Typically, articles that are granted consideration are not immediately accepted after an initial reading by reviewers. Authors are usually asked to make certain revisions at various stages in the review process.
However, in certain cases, a reviewer might reject the work outright, in which case the chief and associate editors will determine if such rejection is truly merited, and, if so, construct a clear and concise response to the author communicating the rejection and the reasons given for it.
Where a paper can be improved, either slightly or significantly, such will be communicated to the author by the editors in charge of the paper in a timely manner. After revisions, the editors will determine if the referee's comments have been adequately addressed, or if further review is warranted (in which case another round of referee work will be initiated).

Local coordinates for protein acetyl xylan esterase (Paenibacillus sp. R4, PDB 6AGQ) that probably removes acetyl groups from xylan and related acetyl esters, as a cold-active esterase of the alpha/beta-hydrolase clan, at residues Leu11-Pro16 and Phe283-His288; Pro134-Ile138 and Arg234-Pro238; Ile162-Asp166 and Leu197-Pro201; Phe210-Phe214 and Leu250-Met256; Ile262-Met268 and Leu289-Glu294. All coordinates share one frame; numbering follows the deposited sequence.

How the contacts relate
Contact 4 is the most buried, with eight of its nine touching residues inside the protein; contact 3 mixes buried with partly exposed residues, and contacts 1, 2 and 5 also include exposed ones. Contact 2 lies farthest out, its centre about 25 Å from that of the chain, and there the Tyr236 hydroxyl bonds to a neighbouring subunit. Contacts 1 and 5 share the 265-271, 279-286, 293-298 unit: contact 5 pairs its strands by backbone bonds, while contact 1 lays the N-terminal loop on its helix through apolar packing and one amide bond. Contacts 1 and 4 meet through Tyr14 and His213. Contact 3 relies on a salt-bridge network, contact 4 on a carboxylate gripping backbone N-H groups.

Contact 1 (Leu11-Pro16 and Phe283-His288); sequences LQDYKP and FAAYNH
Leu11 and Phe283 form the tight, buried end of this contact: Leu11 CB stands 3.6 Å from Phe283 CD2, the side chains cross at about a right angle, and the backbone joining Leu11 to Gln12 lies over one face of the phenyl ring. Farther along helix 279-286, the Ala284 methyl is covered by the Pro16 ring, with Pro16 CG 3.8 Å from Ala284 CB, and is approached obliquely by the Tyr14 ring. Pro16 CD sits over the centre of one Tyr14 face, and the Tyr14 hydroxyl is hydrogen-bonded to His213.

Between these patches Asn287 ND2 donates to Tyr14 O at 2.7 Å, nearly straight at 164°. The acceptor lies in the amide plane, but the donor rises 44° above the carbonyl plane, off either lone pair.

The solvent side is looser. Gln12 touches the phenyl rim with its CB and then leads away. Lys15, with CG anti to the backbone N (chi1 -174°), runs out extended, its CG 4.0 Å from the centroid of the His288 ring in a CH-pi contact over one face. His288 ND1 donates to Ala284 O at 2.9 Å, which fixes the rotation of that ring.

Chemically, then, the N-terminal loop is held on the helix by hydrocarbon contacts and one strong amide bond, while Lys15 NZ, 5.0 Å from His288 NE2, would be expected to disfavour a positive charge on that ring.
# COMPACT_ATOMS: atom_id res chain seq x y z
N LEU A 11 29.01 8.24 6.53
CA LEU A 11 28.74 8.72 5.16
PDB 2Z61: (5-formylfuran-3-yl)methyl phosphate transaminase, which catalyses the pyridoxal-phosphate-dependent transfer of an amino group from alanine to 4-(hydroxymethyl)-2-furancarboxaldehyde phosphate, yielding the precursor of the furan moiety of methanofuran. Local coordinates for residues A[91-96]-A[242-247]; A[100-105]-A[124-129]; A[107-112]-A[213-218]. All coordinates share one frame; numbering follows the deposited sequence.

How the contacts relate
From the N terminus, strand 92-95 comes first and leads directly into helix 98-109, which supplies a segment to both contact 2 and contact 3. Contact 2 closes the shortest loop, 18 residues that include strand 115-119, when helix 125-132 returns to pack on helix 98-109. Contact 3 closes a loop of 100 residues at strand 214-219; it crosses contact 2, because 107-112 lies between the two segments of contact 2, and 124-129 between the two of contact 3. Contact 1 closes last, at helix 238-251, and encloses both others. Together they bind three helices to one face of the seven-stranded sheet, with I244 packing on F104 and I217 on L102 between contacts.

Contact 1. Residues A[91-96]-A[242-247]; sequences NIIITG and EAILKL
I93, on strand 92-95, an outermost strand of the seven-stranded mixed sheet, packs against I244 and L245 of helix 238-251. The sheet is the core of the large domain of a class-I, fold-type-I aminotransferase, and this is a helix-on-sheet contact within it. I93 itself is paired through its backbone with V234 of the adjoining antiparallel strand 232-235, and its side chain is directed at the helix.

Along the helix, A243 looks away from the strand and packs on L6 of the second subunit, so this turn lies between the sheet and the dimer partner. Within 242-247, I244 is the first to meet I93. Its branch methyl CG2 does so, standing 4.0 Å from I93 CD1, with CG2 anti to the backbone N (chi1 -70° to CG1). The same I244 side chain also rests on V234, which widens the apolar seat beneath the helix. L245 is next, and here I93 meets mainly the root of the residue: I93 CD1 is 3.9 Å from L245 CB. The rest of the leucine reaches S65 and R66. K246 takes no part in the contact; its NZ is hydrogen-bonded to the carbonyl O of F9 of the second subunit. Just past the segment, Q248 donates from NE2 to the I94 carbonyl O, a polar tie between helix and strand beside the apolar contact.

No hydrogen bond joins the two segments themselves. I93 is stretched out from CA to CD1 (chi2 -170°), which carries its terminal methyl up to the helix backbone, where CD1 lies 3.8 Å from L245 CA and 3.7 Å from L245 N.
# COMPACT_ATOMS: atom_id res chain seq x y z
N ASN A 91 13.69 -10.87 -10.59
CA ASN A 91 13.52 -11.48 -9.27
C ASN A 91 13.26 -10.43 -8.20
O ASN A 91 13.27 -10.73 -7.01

In all circumstances, Limina reserves the right to reject any submission at any stage of the review process should the relevant revisions be addressed poorly or otherwise inadequately. Again, the final determination for publication decisions rests with the Editor-In-Chief and the Associate Editor.
Common reasons for rejection include but are not limited to:
It should also be noted that papers submitted to Limina should not require major editing in terms of the basics like spelling, grammar, style, etc., and so it is conceivable that a paper might be rejected just because of these factors alone, irrespective of the content of the paper.